Besides Roman Catholic communities, there are also Old
Catholic, Anglican, Lutheran, ecumenical and Nondenominational Franciscan communities.
Claire of Assisi (1194-1253]
The most prominent group is the Order of Friars Minor, commonly called simply the
"Franciscans.” They seek to follow most directly the manner of life that Saint Francis led.
This Order is a mendicant religious order of men tracing their origin to Francis of Assisi. It
comprises of three separate groups, each considered a religious order in its own right. They
are the Observants, who are simply called Franciscan friars, the Capuchins, who live in
poverty by design; they own nothing and live essentially as beggars in the world, and the
Conventual Franciscans. The Conventual order was split into two factions: those who desired
the traditional Franciscan life of solitary meditation in rural areas, and those who desired to
live together in friaries and work among the urban poor. The latter group was originally
known as the "Friars of the Community. However, they all lived according to a body of
regulations known as, The Rule of St. Francis.
On July 16, 1228, Francis was pronounced a saint by Pope Gregory IX
and is known as one of the two patrons of Italy, the patron saint the
environment and – what we in the twenty-first Century know him best
as – the patron saint of animals. One famous sermon was when he
preached to a flock of birds. Travelling with several friars Francis
looked up and saw the trees were full of birds. He ran towards the birds
and begged them to listen to the word of God.
Thomas of Celano records that the birds stretched their necks and extended their wings as
Francis walked among them touching and blessing them. This event was a turning point for
Francis. He blamed himself for not having preached to the birds before and told all birds,
animals and reptiles to praise and love their Creator.
The stories of Saint Francis and animals are legendary. One famous story is about a
ferocious wolf that attacked people outside the town of Gubbio. All efforts to drive the wolf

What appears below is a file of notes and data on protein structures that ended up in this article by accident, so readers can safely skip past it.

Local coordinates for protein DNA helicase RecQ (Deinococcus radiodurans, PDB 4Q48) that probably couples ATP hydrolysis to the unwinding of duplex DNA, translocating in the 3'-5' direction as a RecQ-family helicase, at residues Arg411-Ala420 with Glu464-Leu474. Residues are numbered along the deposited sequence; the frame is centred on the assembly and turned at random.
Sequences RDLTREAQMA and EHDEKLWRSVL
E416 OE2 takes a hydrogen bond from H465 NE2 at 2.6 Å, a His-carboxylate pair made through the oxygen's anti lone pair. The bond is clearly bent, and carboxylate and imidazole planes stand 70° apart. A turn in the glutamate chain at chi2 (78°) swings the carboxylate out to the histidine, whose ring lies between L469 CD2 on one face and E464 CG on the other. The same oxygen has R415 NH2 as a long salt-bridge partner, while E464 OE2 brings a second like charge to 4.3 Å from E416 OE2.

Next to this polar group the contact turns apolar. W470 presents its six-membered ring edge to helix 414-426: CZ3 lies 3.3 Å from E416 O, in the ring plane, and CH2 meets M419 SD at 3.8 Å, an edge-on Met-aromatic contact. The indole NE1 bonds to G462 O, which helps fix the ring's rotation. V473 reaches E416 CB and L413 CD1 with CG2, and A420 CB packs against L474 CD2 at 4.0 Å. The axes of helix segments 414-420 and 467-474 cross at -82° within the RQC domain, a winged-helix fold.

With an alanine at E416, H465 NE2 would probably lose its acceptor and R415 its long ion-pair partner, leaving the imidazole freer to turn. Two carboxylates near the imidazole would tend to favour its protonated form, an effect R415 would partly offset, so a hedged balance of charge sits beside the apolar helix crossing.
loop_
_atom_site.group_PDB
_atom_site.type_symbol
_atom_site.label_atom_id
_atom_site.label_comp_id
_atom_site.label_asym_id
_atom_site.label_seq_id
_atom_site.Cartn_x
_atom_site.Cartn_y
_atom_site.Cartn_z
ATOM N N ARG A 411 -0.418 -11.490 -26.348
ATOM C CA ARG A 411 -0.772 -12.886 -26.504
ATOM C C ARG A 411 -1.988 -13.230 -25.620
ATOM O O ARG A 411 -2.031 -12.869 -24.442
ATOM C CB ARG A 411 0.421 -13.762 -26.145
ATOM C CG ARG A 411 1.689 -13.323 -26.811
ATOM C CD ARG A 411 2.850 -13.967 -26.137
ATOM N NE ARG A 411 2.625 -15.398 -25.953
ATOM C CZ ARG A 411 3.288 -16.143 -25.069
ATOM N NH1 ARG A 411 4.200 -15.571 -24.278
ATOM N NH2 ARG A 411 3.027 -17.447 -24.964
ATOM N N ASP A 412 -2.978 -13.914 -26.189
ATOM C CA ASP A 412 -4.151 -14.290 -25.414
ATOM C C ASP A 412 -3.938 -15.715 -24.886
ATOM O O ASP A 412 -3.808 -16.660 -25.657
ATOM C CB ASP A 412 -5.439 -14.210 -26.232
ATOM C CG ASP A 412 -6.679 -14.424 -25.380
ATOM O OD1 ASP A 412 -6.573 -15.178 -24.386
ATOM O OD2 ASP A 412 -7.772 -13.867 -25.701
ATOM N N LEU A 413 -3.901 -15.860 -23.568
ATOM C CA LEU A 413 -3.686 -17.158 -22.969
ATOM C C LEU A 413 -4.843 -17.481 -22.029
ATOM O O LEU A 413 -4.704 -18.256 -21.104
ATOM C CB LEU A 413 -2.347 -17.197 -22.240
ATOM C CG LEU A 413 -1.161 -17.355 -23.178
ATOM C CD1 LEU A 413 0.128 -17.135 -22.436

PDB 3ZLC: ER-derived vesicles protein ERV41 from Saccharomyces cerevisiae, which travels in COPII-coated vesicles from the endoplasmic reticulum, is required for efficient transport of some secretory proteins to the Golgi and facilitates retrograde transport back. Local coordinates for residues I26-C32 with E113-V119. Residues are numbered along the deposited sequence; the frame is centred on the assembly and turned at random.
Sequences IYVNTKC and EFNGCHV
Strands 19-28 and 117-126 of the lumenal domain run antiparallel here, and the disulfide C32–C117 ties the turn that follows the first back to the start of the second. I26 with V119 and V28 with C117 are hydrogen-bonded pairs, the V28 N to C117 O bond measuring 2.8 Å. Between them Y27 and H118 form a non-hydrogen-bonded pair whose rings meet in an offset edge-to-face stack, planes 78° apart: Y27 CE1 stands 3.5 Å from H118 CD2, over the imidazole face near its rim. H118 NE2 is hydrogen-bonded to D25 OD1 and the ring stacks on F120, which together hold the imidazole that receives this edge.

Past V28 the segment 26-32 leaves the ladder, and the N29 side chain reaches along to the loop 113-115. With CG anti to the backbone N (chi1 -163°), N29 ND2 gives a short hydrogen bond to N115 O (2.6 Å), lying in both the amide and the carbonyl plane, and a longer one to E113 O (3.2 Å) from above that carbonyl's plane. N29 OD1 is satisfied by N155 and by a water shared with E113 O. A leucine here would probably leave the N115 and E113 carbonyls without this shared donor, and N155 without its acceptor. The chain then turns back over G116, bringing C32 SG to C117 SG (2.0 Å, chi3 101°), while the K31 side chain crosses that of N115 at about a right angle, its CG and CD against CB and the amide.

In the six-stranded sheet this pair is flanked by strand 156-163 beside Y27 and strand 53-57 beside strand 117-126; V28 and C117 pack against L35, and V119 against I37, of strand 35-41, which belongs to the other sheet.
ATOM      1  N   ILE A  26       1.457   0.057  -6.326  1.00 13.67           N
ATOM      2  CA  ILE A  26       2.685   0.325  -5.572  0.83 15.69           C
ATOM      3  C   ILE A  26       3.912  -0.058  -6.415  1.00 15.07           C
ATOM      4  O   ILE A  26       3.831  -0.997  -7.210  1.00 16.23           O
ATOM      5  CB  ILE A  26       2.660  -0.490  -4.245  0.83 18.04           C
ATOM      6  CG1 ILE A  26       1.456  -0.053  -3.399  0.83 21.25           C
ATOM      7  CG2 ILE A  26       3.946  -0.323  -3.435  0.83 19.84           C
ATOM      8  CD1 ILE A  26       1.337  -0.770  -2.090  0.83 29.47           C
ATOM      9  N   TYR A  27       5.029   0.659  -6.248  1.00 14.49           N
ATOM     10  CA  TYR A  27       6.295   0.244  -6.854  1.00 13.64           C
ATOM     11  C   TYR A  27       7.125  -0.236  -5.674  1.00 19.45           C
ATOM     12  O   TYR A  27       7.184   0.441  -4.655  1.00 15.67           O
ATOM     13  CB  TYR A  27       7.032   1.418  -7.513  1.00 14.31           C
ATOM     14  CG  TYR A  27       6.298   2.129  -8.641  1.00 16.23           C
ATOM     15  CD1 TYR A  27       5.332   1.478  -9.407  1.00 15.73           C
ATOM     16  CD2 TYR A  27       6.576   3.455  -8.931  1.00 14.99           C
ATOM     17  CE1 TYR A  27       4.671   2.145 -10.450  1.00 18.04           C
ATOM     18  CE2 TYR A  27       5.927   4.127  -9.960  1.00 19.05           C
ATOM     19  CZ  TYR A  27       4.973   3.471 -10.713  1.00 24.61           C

away failed, so Saint Francis went to him with, not a weapon or a trap, but the message of the
Gospel. He told the wolf to repent for hurting people and from that day, the wolf and the
townspeople lived together in peace.
On 14 September 1224, in the solitude of prayer on Mount
Alverna, while praising God and pouring out his love for Him,
Francis saw the crucified Christ borne aloft by six wings. In
this moment of seraphic ecstasy, he received the marks of his
Lord's crucifixion-the stigmata-on his hands, feet, and side.
The Prayer of Saint Francis is attributed to Francis of Assisi in
the 13th-century. In its present form it can’t be traced back
further than 1912, when it was printed in France in French, in a small spiritual magazine
called La Clochette (The Little Bell) as an anonymous prayer.
Lord, make me an instrument of Thy peace;
where there is hatred, let me sow love;
where there is injury, pardon;
where there is doubt, faith;
where there is despair, hope;
where there is darkness, light;
and where there is sadness, joy.
O Divine Master,
grant that I may not so much seek to be consoled as to console;
to be understood, as to understand;
to be loved, as to love;
for it is in giving that we receive,
it is in pardoning that we are pardoned,
and it is in dying that we are born to Eternal Life.
The prayer has been known in the United States since 1936 and Cardinal Francis Spellman
and Senator Hawkes distributed millions of copies of the prayer during and just after World
War II. Some forty years later, Margaret Thatcher, when she became Prime Minister of
England quoted the English version of the prayer on the steps of Number 10 Downing Street,
on the day she moved in.
There are dozens of books, scores of music, both classical and modern, as well as many
films based on Saint Francis of Assisi. And he began one tradition that persists to this day:
the Christmas crèche.
More about Saint Francis’s life, death and the Christmas Gospel at Mass, in St. Peter’s
Christmas Review.
P.S. The next time my
neighbour’s son, who is eight,
says, ‘Daddy thinks you’re mad
because you talk to the frogs in
your pond.’ I shall tell him all
about Saint Francis of Assisi.
Acknowledgements: The Catholic Conservation Centre, The National Shrine to Saint Francis
and Thomas of Celano’s biography of Saint Francis of Assisi.

SAINT FRANCIS OF ASSISI One of the most recognised and